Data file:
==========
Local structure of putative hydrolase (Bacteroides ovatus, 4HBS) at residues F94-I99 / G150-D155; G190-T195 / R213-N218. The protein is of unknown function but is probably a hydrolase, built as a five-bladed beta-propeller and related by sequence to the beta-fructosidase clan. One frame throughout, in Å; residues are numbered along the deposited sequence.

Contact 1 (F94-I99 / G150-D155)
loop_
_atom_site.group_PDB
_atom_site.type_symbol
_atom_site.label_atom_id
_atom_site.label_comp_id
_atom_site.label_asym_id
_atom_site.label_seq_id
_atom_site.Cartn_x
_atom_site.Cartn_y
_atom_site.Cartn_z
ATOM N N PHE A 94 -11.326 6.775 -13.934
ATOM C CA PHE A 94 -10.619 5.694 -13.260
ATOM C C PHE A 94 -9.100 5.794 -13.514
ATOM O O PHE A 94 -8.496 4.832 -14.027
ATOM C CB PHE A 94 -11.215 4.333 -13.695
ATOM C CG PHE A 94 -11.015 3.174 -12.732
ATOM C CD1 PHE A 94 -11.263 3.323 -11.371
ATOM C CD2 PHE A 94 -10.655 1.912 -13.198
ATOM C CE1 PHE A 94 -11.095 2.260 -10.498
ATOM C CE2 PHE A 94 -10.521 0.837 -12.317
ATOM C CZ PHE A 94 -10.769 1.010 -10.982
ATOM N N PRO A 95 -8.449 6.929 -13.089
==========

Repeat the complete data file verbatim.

Local structure of putative hydrolase (Bacteroides ovatus, 4HBS) at residues F94-I99 / G150-D155; G190-T195 / R213-N218. The protein is of unknown function but is probably a hydrolase, built as a five-bladed beta-propeller and related by sequence to the beta-fructosidase clan. One frame throughout, in Å; residues are numbered along the deposited sequence.

Contact 1 (F94-I99 / G150-D155)
loop_
_atom_site.group_PDB
_atom_site.type_symbol
_atom_site.label_atom_id
_atom_site.label_comp_id
_atom_site.label_asym_id
_atom_site.label_seq_id
_atom_site.Cartn_x
_atom_site.Cartn_y
_atom_site.Cartn_z
ATOM N N PHE A 94 -11.326 6.775 -13.934
ATOM C CA PHE A 94 -10.619 5.694 -13.260
ATOM C C PHE A 94 -9.100 5.794 -13.514
ATOM O O PHE A 94 -8.496 4.832 -14.027
ATOM C CB PHE A 94 -11.215 4.333 -13.695
ATOM C CG PHE A 94 -11.015 3.174 -12.732
ATOM C CD1 PHE A 94 -11.263 3.323 -11.371
ATOM C CD2 PHE A 94 -10.655 1.912 -13.198
ATOM C CE1 PHE A 94 -11.095 2.260 -10.498
ATOM C CE2 PHE A 94 -10.521 0.837 -12.317
ATOM C CZ PHE A 94 -10.769 1.010 -10.982
ATOM N N PRO A 95 -8.449 6.929 -13.089